Screen

Profile

Layout

Direction

Menu Style

Cpanel

Led by organizer Kathy Wray Coleman, Women's March Cleveland rallies hundreds at the Cuyahoga County Council meeting with County Executive Armond Budish pledging his support....By Clevelandurbannews.com and Kathywraycolemanonlinenewsblog.com

  • PDF

Clevelandurbannews.com and Kathywraycolemanonlinenewsblog.com

CLEVELAND, Ohio- Following a weekend of protests, including a July 4 protest at Public Square on downtown Cleveland, Ohio, hundreds of women and their supporters, led by Women's March Cleveland and its head organizer, Kathy Wray Coleman, rallied outside of the Cuyahoga County Administration Building in downtown Cleveland on Tues, July 5.


After several of the protesters spoke at the county council meeting, the group marched through the city streets, eventually stopping on the steps of Cleveland City Hall before returning to the county administration building.


Tuesday's event was a continuation of  rallies hosted by Women's March Cleveland since Fri, June 24 when the U.S. Supreme Court issued its decision overturning Roe v Wade, the landmark 1973 decision that made abortion legal nationwide. Activists rallied last week in front of the county administration building but the regular meeting was abruptly canceled so they vowed to return on Tuesday and did so in strong force surrounded by a heavy police presence.

Cuyahoga County Executive Armond Budish joined the protesters and the media outside before the 5pm county council meeting began and pledged his support. His support follows that of Cleveland Mayor Justin Bibb and County Prosecutor Mike O'Malley, who promised not to prosecute women over the heartbeat bill, a state law that took effect in Ohio after Roe v Wade was overturned and that makes abortion after six-weeks of pregnancy illegal in the state.


Budish called the overturning of Roe v Wade "scary" and told the protesters and the media that he would be introducing a proposal to county council in coming weeks that will include the following points


  • Benefits to county employees allowing them access to reproductive health care services, including abortion care. This benefit would assist with transportation, lodging, and related costs. The County would provide this benefit with the utmost focus on protecting the privacy of employees.
  • Financial grants to local and state organizations providing similar health care services to residents, allowing them to access services as needed.
  • Financial grants to support local organizations that provide education regarding reproductive health care options, which include abortion care. These organizations may need additional support to supply these vital education services due to a potential increase in demand.
  • Reproductive health initiatives, including a nondiscrimination ordinance that prohibits discrimination, termination, or other loss of public accommodation because of a reproductive health decision.

Activists said that the public officials who represent them on city and county council should aggressively take on Gov. Mike DeWine, a Republican seeking reelection who has vowed to do everything in his power to outlaw abortion in Ohio.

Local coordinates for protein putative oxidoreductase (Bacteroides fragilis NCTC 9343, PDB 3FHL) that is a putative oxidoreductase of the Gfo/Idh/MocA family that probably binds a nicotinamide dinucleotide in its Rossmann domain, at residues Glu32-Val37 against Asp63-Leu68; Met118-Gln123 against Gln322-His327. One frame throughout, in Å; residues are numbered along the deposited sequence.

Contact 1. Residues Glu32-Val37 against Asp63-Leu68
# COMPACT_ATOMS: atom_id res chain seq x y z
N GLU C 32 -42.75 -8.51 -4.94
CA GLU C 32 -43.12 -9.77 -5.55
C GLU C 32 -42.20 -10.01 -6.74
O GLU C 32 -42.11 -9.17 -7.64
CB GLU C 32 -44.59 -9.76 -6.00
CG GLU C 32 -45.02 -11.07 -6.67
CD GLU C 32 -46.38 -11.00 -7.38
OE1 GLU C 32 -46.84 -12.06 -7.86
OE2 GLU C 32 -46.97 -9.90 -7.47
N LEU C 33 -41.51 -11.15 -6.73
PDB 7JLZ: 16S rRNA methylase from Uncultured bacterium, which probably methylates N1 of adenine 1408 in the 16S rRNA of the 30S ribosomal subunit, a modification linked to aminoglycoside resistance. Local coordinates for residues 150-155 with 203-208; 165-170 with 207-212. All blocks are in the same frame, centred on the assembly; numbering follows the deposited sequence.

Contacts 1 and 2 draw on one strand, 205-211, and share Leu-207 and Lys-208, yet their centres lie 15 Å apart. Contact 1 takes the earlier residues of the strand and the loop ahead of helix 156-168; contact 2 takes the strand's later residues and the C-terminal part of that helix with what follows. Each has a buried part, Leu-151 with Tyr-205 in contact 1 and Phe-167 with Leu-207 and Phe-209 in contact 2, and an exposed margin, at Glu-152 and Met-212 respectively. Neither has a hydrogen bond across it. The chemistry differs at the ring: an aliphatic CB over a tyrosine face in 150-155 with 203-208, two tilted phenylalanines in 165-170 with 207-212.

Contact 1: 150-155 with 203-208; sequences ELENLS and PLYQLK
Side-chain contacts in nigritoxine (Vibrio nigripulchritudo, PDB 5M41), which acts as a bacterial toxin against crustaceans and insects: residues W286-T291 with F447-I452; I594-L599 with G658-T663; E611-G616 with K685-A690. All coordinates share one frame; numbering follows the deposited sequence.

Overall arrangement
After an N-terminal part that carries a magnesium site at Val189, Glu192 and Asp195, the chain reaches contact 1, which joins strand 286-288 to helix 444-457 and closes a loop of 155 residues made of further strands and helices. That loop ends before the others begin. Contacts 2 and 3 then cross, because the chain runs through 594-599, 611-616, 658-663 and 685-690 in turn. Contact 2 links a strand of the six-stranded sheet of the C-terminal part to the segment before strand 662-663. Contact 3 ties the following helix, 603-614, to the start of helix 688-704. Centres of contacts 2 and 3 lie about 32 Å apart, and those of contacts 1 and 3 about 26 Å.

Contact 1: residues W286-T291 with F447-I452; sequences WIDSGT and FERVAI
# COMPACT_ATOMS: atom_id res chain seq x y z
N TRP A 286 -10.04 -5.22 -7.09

Among other slogans, the marchers chanted "hey hey ho ho Mike DeWine has got to go" on the steps of City Hall. Alysa Cooper, a Cleveland activist, joined Coleman, a seasoned organizer, in leading the crowd of protesters.


While the U.S. Supreme Court reversed Roe v Wade in a Jackson Mississippi case dubbed Jackson vs Mississippi Health Organization as to a state law that bans abortion after 15 weeks of pregnancy, it also noted that state legislatures across the country would have authority to regulate and readily outlaw abortion in respective states.

 

 

Clevelandurbannews.com and Kathywraycolemanonlinenewsblog.com, the most read Black digital newspaper and Black blog in Ohio and in the Midwest. Tel: (216) 659-0473. Email: editor@clevelandurbannews.com. We interviewed former president Barack Obama one-on-one when he was campaigning for president. As to the Obama interview, CLICK HERE TO READ THE ENTIRE ARTICLE AT CLEVELAND URBAN NEWS.COM, OHIO'S LEADER IN BLACK DIGITAL

Last Updated on Sunday, 31 July 2022 07:41

Ads

harry jacob.jpg - 2.82 Kb

The annual11th Congressional District Caucus Parade is Monday, September 2

11th Congressional District Congresswoman Marcia L. Fudge, a Warrensville Heights Democrat who also chairs the Congressional Black Caucus of Blacks in Congress. waives to the crowd last year at the annual 11th Congressional District Caucus Parade.  This year's parade kicks off on Monday, September 2 on Cleveland's east side at 10:00 am from E. 149th Street and Kinsman Road and ends at Luke Easter Park where the picnic will begin. The event will be replete with political speeches and entertainment from various sources, including local musicians and bands. The well-attended caucus parade was initiated by Democrat Louis Stokes, the retired congressman before Fudge, and the tradition was furthered by the late Democratic Congresswoman Stephanie Tubbs Jones, Fudges' predecessor. Stokes was the first Black congressperson from Ohio and Tubbs Jones was the first Black congresswoman from Ohio